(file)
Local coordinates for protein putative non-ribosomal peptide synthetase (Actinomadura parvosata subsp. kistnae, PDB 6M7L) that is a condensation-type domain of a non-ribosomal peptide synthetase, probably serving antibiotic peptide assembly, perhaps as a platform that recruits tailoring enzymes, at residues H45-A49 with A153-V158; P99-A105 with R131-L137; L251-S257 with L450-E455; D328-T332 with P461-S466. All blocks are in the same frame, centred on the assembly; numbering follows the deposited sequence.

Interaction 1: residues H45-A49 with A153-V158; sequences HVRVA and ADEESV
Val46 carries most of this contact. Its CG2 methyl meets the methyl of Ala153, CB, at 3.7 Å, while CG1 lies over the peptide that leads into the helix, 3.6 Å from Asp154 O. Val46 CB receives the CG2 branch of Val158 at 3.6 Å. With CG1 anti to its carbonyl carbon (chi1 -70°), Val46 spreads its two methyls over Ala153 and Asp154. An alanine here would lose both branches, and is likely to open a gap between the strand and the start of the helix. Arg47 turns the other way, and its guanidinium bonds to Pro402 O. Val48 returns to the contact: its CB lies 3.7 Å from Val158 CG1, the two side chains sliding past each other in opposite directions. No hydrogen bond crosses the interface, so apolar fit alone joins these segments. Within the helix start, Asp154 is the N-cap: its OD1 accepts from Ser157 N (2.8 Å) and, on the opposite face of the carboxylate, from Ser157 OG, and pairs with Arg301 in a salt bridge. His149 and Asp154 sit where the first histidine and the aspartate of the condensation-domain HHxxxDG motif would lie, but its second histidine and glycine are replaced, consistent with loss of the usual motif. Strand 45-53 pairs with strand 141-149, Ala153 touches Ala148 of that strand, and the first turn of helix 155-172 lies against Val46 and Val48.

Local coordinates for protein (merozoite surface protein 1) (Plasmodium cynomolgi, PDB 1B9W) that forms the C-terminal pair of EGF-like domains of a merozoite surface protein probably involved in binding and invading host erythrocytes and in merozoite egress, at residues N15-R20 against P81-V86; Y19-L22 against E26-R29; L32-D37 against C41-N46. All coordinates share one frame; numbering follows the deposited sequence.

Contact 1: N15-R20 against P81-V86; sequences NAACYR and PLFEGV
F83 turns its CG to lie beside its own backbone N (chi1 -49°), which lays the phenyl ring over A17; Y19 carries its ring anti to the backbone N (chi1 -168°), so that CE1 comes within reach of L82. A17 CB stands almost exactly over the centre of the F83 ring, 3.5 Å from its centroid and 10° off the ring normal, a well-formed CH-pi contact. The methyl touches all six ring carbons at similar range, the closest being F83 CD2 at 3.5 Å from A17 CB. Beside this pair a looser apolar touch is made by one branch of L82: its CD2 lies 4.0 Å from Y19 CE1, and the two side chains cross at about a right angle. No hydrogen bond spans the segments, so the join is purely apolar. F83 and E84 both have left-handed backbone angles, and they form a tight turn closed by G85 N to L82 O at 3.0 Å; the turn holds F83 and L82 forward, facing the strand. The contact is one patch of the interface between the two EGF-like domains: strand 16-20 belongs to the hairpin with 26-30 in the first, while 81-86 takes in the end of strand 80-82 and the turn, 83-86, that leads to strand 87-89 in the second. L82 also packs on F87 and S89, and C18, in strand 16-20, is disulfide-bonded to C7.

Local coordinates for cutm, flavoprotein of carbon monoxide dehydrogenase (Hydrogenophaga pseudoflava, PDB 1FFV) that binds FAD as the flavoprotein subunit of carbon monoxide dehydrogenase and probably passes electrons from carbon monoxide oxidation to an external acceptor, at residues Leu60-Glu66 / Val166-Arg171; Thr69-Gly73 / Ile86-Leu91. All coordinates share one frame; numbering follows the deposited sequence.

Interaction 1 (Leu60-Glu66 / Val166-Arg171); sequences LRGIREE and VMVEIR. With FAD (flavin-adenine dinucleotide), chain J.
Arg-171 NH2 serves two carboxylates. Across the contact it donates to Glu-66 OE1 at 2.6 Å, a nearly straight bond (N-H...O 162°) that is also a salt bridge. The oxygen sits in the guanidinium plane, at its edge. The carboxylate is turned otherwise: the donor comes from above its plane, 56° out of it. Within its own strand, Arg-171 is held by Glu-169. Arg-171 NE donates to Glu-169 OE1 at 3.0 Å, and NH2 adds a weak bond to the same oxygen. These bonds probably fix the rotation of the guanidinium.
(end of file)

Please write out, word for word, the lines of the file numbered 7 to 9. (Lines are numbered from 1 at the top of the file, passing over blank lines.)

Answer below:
Local coordinates for cutm, flavoprotein of carbon monoxide dehydrogenase (Hydrogenophaga pseudoflava, PDB 1FFV) that binds FAD as the flavoprotein subunit of carbon monoxide dehydrogenase and probably passes electrons from carbon monoxide oxidation to an external acceptor, at residues Leu60-Glu66 / Val166-Arg171; Thr69-Gly73 / Ile86-Leu91. All coordinates share one frame; numbering follows the deposited sequence.

Interaction 1 (Leu60-Glu66 / Val166-Arg171); sequences LRGIREE and VMVEIR. With FAD (flavin-adenine dinucleotide), chain J.
Arg-171 NH2 serves two carboxylates. Across the contact it donates to Glu-66 OE1 at 2.6 Å, a nearly straight bond (N-H...O 162°) that is also a salt bridge. The oxygen sits in the guanidinium plane, at its edge. The carboxylate is turned otherwise: the donor comes from above its plane, 56° out of it. Within its own strand, Arg-171 is held by Glu-169. Arg-171 NE donates to Glu-169 OE1 at 3.0 Å, and NH2 adds a weak bond to the same oxygen. These bonds probably fix the rotation of the guanidinium.